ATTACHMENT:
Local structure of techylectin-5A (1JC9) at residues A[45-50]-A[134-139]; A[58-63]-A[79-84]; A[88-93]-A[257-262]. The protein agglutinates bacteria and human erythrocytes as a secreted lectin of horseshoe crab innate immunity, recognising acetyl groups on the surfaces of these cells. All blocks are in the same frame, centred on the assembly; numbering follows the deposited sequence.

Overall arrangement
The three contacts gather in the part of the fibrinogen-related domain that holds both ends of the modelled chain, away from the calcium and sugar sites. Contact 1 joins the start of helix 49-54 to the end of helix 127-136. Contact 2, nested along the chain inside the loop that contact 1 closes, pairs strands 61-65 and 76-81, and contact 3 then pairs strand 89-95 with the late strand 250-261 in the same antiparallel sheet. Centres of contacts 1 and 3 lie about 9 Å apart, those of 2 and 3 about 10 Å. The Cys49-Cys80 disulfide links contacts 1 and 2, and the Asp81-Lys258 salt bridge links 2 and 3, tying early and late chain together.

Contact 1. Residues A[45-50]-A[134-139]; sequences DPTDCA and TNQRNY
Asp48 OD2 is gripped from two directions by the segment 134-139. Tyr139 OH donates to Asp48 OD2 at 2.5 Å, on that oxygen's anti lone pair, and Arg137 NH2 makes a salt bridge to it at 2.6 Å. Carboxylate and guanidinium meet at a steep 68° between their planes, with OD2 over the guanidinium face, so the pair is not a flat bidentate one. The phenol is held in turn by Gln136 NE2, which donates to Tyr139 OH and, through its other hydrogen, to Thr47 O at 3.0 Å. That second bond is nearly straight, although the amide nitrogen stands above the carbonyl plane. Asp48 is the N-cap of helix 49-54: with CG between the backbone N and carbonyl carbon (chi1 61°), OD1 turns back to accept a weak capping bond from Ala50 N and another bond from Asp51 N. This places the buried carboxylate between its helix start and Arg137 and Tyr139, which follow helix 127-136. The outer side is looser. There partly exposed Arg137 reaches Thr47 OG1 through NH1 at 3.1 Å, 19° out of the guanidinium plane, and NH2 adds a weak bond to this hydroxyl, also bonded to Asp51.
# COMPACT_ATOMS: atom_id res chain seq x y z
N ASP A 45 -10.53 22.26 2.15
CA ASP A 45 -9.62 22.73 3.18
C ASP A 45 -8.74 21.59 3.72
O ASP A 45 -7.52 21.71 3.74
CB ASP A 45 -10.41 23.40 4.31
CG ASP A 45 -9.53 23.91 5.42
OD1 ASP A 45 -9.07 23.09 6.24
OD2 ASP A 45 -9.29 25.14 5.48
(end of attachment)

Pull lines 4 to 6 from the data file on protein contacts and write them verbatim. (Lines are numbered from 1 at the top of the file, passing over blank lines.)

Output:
Contact 1. Residues A[45-50]-A[134-139]; sequences DPTDCA and TNQRNY
Asp48 OD2 is gripped from two directions by the segment 134-139. Tyr139 OH donates to Asp48 OD2 at 2.5 Å, on that oxygen's anti lone pair, and Arg137 NH2 makes a salt bridge to it at 2.6 Å. Carboxylate and guanidinium meet at a steep 68° between their planes, with OD2 over the guanidinium face, so the pair is not a flat bidentate one. The phenol is held in turn by Gln136 NE2, which donates to Tyr139 OH and, through its other hydrogen, to Thr47 O at 3.0 Å. That second bond is nearly straight, although the amide nitrogen stands above the carbonyl plane. Asp48 is the N-cap of helix 49-54: with CG between the backbone N and carbonyl carbon (chi1 61°), OD1 turns back to accept a weak capping bond from Ala50 N and another bond from Asp51 N. This places the buried carboxylate between its helix start and Arg137 and Tyr139, which follow helix 127-136. The outer side is looser. There partly exposed Arg137 reaches Thr47 OG1 through NH1 at 3.1 Å, 19° out of the guanidinium plane, and NH2 adds a weak bond to this hydroxyl, also bonded to Asp51.
# COMPACT_ATOMS: atom_id res chain seq x y z